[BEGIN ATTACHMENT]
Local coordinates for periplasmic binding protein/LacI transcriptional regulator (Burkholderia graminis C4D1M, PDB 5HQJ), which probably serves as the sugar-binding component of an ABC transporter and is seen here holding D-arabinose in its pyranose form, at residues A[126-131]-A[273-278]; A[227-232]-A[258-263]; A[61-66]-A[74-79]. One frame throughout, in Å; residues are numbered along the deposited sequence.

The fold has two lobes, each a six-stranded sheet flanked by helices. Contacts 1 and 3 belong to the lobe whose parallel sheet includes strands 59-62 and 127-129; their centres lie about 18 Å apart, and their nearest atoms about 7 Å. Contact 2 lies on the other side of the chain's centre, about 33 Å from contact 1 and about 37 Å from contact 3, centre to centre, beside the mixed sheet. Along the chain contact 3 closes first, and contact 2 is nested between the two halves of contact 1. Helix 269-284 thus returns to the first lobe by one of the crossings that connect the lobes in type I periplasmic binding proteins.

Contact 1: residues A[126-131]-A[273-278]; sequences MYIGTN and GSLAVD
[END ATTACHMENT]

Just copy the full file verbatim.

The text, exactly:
Local coordinates for periplasmic binding protein/LacI transcriptional regulator (Burkholderia graminis C4D1M, PDB 5HQJ), which probably serves as the sugar-binding component of an ABC transporter and is seen here holding D-arabinose in its pyranose form, at residues A[126-131]-A[273-278]; A[227-232]-A[258-263]; A[61-66]-A[74-79]. One frame throughout, in Å; residues are numbered along the deposited sequence.

The fold has two lobes, each a six-stranded sheet flanked by helices. Contacts 1 and 3 belong to the lobe whose parallel sheet includes strands 59-62 and 127-129; their centres lie about 18 Å apart, and their nearest atoms about 7 Å. Contact 2 lies on the other side of the chain's centre, about 33 Å from contact 1 and about 37 Å from contact 3, centre to centre, beside the mixed sheet. Along the chain contact 3 closes first, and contact 2 is nested between the two halves of contact 1. Helix 269-284 thus returns to the first lobe by one of the crossings that connect the lobes in type I periplasmic binding proteins.

Contact 1: residues A[126-131]-A[273-278]; sequences MYIGTN and GSLAVD